Article written by Aira Digital Ltd and Protectivity. Using 2017/18 human consumption data from the US Department of Agriculture’s Foreign Administration, insurance provider Protectivity has worked out which countries consume the most sugar per capita.

Sugar is likely to be in nearly all of our favourite foods, drinks and snacks, and for many of us, our daily intake exceeds far beyond the recommended amount. With obesity levels rising across the world, action is finally being taken to reduce this and improve people’s overall health. Governments are desperately trying to curb the globe’s sugar cravings, from healthy eating campaigns, zero sugar alternatives, and the most recently talked about, sugar tax implementation. Unfortunately, it appears that global consumption of this sweet stuff continues to soar, as this year it’s been predicted figures will exceed 177 tons. But where in the world is the sugar intake still at worrying heights?

UK insurance provider Protectivity has analysed data on human sugar consumption figures to discover which countries are consuming the most sugar per capita, and some of the results may surprise you.

The top ten biggest sugar consumers are:

  1. United Arab Emirates – 214 kg per person, per year

  2. Djibouti – 193 kg per person, per year

  3. Belize – 106  kg per person, per year

  4. Bahrain – 93  kg per person, per year

  5. Mauritania – 87  kg per person, per year

  6. Cuba – 68  kg per person, per year

  7. Belarus – 62  kg per person, per year

  8. Guyana – 60 kg per person, per year

  9. Malaysia – 57 kg per person, per year

  10. Israel – 56 kg per person, per year

The United Arab Emirates takes first place with a whopping 213 kilograms per person, which is a staggering 53,591 teaspoons. Per day that is a worrying 147 teaspoons per person on average. With the recommended sugar allowance being just 30 grams (5 teaspoons) for people aged 11 and over, UAE sees figures nearly 30 times higher than this.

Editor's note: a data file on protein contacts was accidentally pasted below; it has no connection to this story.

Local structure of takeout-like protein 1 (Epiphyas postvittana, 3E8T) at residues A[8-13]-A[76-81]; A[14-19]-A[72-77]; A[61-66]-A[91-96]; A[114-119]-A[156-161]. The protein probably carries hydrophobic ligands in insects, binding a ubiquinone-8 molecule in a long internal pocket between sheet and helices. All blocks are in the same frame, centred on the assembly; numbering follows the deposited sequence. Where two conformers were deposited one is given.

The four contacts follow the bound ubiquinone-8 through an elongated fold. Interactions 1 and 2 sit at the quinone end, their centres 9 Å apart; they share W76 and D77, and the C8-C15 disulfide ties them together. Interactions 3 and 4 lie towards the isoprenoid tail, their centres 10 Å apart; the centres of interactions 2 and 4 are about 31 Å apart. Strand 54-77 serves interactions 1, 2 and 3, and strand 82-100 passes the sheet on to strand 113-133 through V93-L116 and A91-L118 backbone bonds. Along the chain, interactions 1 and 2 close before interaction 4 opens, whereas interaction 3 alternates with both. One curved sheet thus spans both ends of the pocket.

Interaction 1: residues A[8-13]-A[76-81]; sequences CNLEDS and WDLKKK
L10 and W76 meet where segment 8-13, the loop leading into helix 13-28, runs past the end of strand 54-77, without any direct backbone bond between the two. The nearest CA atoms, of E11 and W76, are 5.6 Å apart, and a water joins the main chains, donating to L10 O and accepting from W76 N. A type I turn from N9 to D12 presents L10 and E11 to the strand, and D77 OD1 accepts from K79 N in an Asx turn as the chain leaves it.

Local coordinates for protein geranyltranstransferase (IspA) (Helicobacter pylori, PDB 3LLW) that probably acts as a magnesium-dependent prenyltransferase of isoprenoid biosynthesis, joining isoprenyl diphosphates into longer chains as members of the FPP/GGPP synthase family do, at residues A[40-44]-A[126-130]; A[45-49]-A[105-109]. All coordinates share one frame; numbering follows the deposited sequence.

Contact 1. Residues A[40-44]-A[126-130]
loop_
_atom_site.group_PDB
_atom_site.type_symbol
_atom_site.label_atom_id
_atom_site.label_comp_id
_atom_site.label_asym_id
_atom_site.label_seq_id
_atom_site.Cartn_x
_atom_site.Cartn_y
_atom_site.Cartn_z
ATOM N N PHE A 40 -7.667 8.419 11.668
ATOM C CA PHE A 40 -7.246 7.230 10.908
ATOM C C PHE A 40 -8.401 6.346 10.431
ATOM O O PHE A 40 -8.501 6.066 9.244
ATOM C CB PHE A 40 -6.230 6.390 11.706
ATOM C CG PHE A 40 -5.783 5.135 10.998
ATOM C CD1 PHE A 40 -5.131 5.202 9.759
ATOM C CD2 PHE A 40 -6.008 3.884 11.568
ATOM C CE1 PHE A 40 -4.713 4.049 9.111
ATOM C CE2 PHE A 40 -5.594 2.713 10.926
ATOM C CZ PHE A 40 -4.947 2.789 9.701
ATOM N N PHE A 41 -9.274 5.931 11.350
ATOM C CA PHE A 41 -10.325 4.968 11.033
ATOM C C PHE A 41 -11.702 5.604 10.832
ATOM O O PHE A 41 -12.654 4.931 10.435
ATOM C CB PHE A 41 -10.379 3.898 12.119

With a rise in cases of obesity and diabetes, with 19.3% of the UAE population between the ages of 20 and 79 having type 2 diabetes, a public and government concern for the health of the country has seen the implementation of a hefty tax on sugary drinks and cigarettes back in October 2017.   Dubbed as the ‘sin’ tax because of the unhealthy and addictive qualities of tobacco, caffeine and sugar, a 50% charge has been put on soda and a 100% charge on energy drinks and tobacco products.

The top ten smallest sugar consumers are:

  1. North Korea – 0.11 kg per person

  2. Afghanistan – 1 kg per person

  3. Niger – 1 kg per person

  4. The Democratic Republic of the Congo – 2 kg per person

  5. Chad – 2 kg per person

  6. Paraguay – 2 kg per person

  7. Guinea-Bissau – 3 kg per person

  8. Central African Republic – 3 kg per person

  9. Burundi – 3 kg per person

  10. Burkina Faso – 3 kg per person

At just 118 grams per person each year, North Korea’s sugar consumption doesn’t even make it to one full teaspoon, however it’s worth considering the limited data we have on North Korea. The country with the second least amount of sugar consumed is Afghanistan. The results of all the countries analysed shows a real mix in where the biggest sugar consumers are. With the likes of the UK coming in as the world’s 68th biggest consumers with 30 kilograms per person each year, and the US coming in at 54th. In Europe, Belarus has the sweetest tooth, with 62 kilograms consumed each year per person.

Time will tell on whether implementations such as the sugar tax will make much of an impact when it comes to reducing people’s sugar consumption levels.